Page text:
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Friday, December 8, 2017

Velarde v Gurgan, 2017 WL 4570304 ( W.D. Texas, 2017)

In Velarde v Gurgan, 2017 WL 4570304 ( W.D. Texas, 2017), the district court granted the Petition of Leticia Isabel Velarde for the return of her son A.G. to Mexico.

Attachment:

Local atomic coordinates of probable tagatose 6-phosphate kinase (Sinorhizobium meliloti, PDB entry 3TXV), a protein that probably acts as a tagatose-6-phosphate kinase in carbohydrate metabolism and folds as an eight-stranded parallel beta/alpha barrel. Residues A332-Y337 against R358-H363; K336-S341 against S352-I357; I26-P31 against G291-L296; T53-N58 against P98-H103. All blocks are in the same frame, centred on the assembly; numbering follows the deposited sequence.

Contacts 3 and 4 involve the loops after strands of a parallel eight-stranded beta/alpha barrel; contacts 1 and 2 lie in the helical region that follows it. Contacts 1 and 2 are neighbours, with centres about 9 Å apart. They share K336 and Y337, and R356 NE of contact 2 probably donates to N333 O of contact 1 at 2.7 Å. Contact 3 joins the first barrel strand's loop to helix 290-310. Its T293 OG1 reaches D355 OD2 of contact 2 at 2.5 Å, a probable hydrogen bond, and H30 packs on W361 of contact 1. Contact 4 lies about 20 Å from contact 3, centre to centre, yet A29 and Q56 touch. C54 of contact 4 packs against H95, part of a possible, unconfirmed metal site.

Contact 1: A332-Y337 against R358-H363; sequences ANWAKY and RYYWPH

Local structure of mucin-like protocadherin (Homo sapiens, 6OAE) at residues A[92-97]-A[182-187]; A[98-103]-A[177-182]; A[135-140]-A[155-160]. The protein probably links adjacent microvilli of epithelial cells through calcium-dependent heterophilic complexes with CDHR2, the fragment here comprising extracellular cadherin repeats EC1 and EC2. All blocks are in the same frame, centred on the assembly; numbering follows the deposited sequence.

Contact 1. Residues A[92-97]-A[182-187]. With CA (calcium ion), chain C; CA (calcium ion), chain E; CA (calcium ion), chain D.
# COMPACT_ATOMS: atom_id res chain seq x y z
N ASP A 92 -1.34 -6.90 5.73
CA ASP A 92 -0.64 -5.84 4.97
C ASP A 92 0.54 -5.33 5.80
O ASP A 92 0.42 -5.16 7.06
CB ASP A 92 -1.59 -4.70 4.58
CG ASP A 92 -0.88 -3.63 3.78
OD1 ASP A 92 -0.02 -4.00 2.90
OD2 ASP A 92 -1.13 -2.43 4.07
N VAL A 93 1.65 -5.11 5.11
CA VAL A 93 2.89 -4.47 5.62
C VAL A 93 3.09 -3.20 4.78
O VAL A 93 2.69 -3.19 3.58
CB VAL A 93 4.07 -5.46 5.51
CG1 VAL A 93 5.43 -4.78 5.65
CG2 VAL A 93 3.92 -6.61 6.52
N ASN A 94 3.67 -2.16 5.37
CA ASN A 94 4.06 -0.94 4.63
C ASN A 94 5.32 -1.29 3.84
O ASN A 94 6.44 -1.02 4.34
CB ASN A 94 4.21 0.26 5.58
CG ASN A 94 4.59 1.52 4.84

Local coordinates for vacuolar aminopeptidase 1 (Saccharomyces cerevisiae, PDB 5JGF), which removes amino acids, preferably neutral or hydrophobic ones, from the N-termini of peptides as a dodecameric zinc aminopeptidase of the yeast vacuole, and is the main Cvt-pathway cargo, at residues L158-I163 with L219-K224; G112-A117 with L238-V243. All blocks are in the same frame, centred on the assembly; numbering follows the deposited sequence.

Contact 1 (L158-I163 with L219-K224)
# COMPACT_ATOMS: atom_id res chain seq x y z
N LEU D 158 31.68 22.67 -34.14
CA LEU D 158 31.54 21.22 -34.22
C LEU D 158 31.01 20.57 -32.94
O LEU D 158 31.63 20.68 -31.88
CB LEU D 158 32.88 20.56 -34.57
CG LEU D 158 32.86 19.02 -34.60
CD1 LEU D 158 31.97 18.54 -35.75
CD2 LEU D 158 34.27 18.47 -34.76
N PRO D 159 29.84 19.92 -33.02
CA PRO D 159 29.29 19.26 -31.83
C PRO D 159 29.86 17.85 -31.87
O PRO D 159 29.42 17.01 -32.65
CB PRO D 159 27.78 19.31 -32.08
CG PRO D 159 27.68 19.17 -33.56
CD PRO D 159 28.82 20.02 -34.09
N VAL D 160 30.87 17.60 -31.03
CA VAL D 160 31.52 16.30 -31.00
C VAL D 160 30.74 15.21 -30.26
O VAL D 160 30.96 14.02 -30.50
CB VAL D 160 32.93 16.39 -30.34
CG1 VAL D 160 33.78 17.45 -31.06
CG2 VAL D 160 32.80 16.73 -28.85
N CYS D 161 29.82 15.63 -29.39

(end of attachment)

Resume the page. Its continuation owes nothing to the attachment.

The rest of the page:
Petitioner Leticia Isabel Velarde was born in Laredo, Texas and was a United States citizen. Petitioner grew up in Mexico and was also a Mexican citizen. Her family resided in Nuevo Laredo, Mexico. Respondent Johnathan Asher Gurgan was a United States citizen. Petitioner came to the United States in 2002 for employment and stayed until 2013.  On November 8, 2012, A.G. was born in New Braunfels, Comal County, Texas. He was a United States citizen. Petitioner testified that she believed he was also a Mexican citizen by virtue of his birth to a Mexican mother. In August 2013, Respondent enrolled in University of Texas San Antonio (“UTSA”). The family lived together in an apartment in New Braunfels from the time of A.G.’s birth in November 2012 until October 2013, when they moved together to Mexico. During this time, they discussed moving to and living in Mexico. Due to financial issues, the cheaper cost of living in Mexico, the desire to be near Petitioner’s family in Mexico while being close to the university in Laredo, Texas, and possibly a desire to remove themselves from issues with Child Protective Services, Petitioner and Respondent jointly agreed to move the family to Mexico in October 2013. Although it was undisputed that the parents jointly agreed to move to Mexico, the duration of the planned move was disputed. Respondent testified that, at the time of the move, he did not have the intent to abandon the United States to take permanent residence in Mexico. Petitioner testified that they were “finally moving to Mexico” as they had talked about ever since they met, and her intention at the time of the move was not to return to the United States. She testified that they had visited often and always talked about living there, and when A.G. was born it seemed like the perfect opportunity for her to go back to her family and friends there with her son and husband. In mid-2016, Petitioner started discussing the possibility of divorce with Respondent. Respondent was upset and was opposed to getting a divorce. Petitioner testified that Respondent’s attitude about staying in Mexico changed sometime after June 2016. She testified that her intent to stay in Mexico had not changed. On November 25, 2016, Petitioner filed for divorce in Mexico (3rd Judicial District of Nuevo Laredo, Tamaulipas, Mexico). On November 30, 2016, Respondent said he was taking A.G. to the park but instead took the child to San Marcos, Hays County to the residence of his mother. A.G. was four years old and had been living in Mexico with his parents continuously since he was 11 months old. Before taking A.G. to San Marcos, Respondent researched the requirements of the Hague Convention, and he left some of his research and notes behind in Mexico. Next to the sentence “Therefore, failing to consider shared parental intent could potentially cause the court to overlook whether a parent is acting unilaterally to alter what had been previously agreed to by both parents,” which Respondent partially underlined, Respondent wrote, “we had agreed to stay in Mexico if possible from an employment perspective but I knew that Letty would not want to return. I didn’t either except for the divorce idea.” Also in the margin he had written “this is our house”; “1 yr lease”; “intention.”